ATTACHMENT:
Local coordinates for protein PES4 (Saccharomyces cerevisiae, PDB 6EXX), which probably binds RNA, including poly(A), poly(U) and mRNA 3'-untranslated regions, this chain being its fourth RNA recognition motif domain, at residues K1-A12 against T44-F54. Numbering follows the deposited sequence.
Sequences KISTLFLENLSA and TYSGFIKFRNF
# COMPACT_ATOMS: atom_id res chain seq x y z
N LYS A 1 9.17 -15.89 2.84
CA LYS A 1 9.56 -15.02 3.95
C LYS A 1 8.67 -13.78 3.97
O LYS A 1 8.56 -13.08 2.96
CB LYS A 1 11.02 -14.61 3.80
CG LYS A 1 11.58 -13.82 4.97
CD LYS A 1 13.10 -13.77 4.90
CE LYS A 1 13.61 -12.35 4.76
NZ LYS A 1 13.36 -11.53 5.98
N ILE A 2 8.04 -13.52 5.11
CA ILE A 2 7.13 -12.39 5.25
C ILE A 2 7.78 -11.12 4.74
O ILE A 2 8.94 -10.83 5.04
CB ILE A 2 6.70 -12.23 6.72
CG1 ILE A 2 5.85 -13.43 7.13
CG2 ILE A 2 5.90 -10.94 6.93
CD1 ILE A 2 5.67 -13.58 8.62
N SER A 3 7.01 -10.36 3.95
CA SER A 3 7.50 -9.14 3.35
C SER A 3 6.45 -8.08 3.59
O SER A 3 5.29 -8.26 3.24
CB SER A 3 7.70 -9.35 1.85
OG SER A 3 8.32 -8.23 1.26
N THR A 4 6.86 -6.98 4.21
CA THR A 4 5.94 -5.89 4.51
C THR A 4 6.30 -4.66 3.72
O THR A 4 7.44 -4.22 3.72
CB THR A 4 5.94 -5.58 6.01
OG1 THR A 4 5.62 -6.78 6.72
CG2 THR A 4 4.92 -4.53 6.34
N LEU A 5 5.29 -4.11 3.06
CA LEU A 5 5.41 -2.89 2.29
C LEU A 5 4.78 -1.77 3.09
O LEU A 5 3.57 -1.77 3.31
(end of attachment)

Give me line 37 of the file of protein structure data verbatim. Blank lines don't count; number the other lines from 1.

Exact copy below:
O LEU A 5 3.57 -1.77 3.31